Monday, April 10, 2017

Learning a Little More about Sikh Family History Traditions

When I have met people of Sikh ancestry here in the United States, most of them are far enough removed from traditions in Punjab and India that they have not known "how things worked", such as naming practices, who keeps family information, etc., which of course drove this genealogist nuts.  I lucked out last week and found someone who knew a little more and was generous enough to add to my small accumulation of information.

Previously, I knew that men carry the last name Singh ("lion") and women have the name Kaur ("princess"), but that family names exist also.  I had been told that the tradition was for a man to use the name Singh until he married, so someone might be known as Karam Singh.  When he married, Singh would become his middle name and he would add his family name, e.g., Karam Singh Sandhu.

I had always wondered what happened with the women's names.  My guess was that when a woman married, she probably added her husband's family name after Kaur.  So if Raj Kaur married Karam Singh, her name would become Raj Kaur Sandhu.

The woman I spoke to last week had a hyphenated last name and a middle name of Kaur.  Well, I know Kaur is associated with Sikhs.  We had a few minutes, so I asked if she minded me being nosy.  Lucky me, she said it was ok!  I told her the few bits I just wrote about above and in particular that I was wondering about her hyphenated last name after Kaur.

She started out by saying that one of the original ideas behind Sikhism was to eradicate the castes, so that everyone was equal.  That reasoning was behind the names of Singh for men and Kaur for women — everyone would have the same names, no name could take precedence, everyone would be equal.  No surprise, not everyone was on board with this concept, and so, she told me, three different naming traditions now exist.

Those individuals who thought "no castes" was a great idea took on Singh and Kaur, and that's all they used.  They left behind the family names.  So you had the name Singh, and when you married you were still a Singh.

Many people of higher castes weren't as willing to give their names up.  Some who maintained family names used the system I had already learned about, where you take on the family name after marriage.  But some, such as the family of the woman I met, used the family name from birth.  So if a family used this tradition, Karam's name would always have been Karam Singh Sandhu.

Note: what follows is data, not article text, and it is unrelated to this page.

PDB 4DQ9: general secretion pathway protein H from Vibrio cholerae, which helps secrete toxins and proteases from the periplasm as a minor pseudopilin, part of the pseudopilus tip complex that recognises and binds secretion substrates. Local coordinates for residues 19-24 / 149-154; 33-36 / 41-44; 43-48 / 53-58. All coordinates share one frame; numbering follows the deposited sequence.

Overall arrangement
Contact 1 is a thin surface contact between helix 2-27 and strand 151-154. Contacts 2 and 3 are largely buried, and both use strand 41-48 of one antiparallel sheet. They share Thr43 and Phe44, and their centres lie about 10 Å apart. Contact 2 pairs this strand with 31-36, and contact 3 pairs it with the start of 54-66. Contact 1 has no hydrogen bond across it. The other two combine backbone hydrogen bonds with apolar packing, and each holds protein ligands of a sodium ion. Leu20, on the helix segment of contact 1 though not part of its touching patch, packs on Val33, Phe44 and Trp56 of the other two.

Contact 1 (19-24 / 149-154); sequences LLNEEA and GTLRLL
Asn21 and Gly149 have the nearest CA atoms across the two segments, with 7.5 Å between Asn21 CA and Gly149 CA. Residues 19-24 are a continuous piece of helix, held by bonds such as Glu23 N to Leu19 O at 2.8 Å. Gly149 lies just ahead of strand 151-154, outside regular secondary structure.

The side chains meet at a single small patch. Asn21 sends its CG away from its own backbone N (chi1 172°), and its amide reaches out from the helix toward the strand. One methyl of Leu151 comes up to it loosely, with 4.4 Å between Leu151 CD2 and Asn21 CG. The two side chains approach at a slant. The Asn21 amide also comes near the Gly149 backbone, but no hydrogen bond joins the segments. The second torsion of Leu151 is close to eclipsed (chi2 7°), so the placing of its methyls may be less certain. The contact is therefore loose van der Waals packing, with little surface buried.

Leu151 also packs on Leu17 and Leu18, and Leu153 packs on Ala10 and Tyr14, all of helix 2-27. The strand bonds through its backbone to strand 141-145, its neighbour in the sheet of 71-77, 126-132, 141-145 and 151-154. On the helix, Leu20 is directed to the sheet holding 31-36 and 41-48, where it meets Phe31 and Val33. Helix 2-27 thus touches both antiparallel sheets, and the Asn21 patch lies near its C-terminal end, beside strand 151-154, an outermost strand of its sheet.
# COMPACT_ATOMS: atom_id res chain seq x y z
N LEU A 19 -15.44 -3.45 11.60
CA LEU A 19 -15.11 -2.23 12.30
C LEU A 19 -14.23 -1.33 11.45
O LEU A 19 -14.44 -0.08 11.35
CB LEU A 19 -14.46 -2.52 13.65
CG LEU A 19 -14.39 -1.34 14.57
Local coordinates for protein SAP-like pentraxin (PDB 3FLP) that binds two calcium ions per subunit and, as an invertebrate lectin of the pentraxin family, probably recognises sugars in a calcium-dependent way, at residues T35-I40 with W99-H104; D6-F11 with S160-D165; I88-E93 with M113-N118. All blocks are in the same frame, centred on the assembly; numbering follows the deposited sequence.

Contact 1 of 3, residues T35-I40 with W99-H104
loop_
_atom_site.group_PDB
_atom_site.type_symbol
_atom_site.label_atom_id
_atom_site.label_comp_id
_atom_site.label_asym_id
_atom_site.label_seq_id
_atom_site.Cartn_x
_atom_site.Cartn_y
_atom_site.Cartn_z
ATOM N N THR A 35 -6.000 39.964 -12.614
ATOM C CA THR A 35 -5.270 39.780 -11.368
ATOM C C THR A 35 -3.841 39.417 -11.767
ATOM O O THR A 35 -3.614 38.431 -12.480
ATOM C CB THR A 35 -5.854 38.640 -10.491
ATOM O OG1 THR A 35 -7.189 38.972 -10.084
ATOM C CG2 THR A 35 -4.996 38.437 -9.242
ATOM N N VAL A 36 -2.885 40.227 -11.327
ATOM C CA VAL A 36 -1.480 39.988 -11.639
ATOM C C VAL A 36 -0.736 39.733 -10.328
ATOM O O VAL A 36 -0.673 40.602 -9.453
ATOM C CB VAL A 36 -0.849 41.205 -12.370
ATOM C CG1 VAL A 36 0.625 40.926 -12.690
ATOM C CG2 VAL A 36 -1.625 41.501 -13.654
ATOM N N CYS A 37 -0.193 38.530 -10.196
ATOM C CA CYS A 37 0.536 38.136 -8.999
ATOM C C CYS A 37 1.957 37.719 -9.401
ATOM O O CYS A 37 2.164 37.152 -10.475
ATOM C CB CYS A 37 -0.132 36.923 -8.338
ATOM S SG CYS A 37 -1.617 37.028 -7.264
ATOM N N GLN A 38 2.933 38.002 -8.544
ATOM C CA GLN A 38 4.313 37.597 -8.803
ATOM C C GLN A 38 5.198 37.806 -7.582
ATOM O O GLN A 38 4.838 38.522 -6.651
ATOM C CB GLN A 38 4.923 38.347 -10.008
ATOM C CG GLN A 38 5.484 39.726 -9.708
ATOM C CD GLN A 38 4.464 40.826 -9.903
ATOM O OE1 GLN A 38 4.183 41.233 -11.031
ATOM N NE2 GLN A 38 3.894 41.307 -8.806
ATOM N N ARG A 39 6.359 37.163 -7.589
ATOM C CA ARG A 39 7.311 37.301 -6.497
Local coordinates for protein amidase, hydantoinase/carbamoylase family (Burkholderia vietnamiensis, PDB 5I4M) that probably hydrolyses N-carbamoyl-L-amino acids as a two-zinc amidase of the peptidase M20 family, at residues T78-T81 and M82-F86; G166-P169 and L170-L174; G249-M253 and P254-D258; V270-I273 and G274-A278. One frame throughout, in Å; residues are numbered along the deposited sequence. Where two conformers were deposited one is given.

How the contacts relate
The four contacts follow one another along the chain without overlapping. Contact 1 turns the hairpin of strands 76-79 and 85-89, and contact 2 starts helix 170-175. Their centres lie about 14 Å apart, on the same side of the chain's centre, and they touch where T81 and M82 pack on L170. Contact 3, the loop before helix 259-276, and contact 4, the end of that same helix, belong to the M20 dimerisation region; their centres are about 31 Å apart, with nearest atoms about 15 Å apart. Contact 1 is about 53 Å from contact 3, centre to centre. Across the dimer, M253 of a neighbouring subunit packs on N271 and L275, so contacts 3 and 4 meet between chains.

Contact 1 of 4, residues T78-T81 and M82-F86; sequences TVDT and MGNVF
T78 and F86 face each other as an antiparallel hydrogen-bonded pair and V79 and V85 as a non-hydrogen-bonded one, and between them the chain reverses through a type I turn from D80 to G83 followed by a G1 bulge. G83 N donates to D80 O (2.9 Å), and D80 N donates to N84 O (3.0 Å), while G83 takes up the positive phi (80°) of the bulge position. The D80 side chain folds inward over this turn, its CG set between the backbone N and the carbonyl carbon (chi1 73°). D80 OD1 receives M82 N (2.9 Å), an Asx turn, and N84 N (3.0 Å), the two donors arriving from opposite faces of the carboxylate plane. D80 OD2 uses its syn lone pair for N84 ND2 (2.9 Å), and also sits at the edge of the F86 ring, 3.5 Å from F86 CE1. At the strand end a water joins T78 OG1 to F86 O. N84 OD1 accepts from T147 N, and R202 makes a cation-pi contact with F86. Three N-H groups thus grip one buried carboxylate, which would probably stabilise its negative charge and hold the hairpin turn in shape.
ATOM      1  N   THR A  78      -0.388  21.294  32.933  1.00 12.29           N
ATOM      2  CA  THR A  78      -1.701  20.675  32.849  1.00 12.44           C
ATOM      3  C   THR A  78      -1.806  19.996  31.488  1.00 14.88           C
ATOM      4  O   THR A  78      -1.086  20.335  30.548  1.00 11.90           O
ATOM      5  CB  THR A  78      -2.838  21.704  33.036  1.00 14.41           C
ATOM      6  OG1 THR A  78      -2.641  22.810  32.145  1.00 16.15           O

What was particuarly amusing about this woman's specific situation is that her hyphenated name was a combination of her family name and that of her husband, who is Muslim.  The naming tradition with which he is familiar dictates that when a woman marries, she takes her husband's given name as her middle name and his family name as her own.  So if I use the names from above as examples (even though they are Sikh names), Raj Kaur would have become Raj Karam Singh (or possibly Sandhu) on marrying Karam Singh.  The reason my acquaintance maintained her own name is that her college degrees are in that name and she was already an established professional.  She told her husband there was no way she was negating that by taking his name and dropping her own.  As a thoroughly modern woman, but one with knowledge of her people's history, she created her own tradition.

I also discovered last week that there are indeed Sikh family genealogists!  When I learned about Hindu family genealogists on the Sanjay Gupta segment of Finding Your Roots in 2012, I suggested at the time that it could mean Sikh family genealogists existed, especially for prominent families.  Well, I was looking up something on Wikipedia, and it led me to another page, and somehow I found a page about Mirasi, the genealogists of India and Pakistan.  The section on the Mirasi of Indian Punjab specifically mentions Sikh subgroups.  Of course, I still don't speak or read Punjabi, Urdu, or any other Indian languages, so it might be difficult for me to communicate with any of these genealogists if I could find them, but I definitely think progress is being made!  One of these days, I am convinced I will find more family information for my stepsons' grandfather (and maybe even prove that their great-great-grandfather really was the headman of the village).

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